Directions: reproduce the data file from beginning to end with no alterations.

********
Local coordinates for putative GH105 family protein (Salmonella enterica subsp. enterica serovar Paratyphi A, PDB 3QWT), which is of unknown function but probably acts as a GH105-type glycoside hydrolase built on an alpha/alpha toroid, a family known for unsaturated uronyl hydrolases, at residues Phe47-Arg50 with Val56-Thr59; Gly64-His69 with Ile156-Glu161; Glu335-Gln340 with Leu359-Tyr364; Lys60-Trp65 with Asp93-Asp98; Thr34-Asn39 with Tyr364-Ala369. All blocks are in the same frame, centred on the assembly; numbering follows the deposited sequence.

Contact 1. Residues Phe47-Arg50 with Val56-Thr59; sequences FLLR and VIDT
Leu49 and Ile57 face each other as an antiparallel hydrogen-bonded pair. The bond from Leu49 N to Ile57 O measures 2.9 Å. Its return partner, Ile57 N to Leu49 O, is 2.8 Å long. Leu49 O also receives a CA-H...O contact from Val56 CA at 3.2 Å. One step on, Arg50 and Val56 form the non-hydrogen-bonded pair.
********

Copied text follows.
Local coordinates for putative GH105 family protein (Salmonella enterica subsp. enterica serovar Paratyphi A, PDB 3QWT), which is of unknown function but probably acts as a GH105-type glycoside hydrolase built on an alpha/alpha toroid, a family known for unsaturated uronyl hydrolases, at residues Phe47-Arg50 with Val56-Thr59; Gly64-His69 with Ile156-Glu161; Glu335-Gln340 with Leu359-Tyr364; Lys60-Trp65 with Asp93-Asp98; Thr34-Asn39 with Tyr364-Ala369. All blocks are in the same frame, centred on the assembly; numbering follows the deposited sequence.

Contact 1. Residues Phe47-Arg50 with Val56-Thr59; sequences FLLR and VIDT
Leu49 and Ile57 face each other as an antiparallel hydrogen-bonded pair. The bond from Leu49 N to Ile57 O measures 2.9 Å. Its return partner, Ile57 N to Leu49 O, is 2.8 Å long. Leu49 O also receives a CA-H...O contact from Val56 CA at 3.2 Å. One step on, Arg50 and Val56 form the non-hydrogen-bonded pair.